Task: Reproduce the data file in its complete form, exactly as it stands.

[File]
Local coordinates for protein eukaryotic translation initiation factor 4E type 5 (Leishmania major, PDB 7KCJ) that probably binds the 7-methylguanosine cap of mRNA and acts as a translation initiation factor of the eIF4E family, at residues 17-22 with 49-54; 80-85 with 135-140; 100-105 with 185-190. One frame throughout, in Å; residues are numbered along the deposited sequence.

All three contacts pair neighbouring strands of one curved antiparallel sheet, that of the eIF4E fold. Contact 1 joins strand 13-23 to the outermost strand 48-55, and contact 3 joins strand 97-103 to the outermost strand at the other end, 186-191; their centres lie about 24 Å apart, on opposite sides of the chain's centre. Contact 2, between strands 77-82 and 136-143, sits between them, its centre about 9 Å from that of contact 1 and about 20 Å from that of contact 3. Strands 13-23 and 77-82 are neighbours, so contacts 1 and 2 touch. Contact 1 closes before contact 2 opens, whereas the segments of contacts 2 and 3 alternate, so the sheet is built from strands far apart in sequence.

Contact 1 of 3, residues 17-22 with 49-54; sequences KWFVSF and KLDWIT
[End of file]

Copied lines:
Local coordinates for protein eukaryotic translation initiation factor 4E type 5 (Leishmania major, PDB 7KCJ) that probably binds the 7-methylguanosine cap of mRNA and acts as a translation initiation factor of the eIF4E family, at residues 17-22 with 49-54; 80-85 with 135-140; 100-105 with 185-190. One frame throughout, in Å; residues are numbered along the deposited sequence.

All three contacts pair neighbouring strands of one curved antiparallel sheet, that of the eIF4E fold. Contact 1 joins strand 13-23 to the outermost strand 48-55, and contact 3 joins strand 97-103 to the outermost strand at the other end, 186-191; their centres lie about 24 Å apart, on opposite sides of the chain's centre. Contact 2, between strands 77-82 and 136-143, sits between them, its centre about 9 Å from that of contact 1 and about 20 Å from that of contact 3. Strands 13-23 and 77-82 are neighbours, so contacts 1 and 2 touch. Contact 1 closes before contact 2 opens, whereas the segments of contacts 2 and 3 alternate, so the sheet is built from strands far apart in sequence.

Contact 1 of 3, residues 17-22 with 49-54; sequences KWFVSF and KLDWIT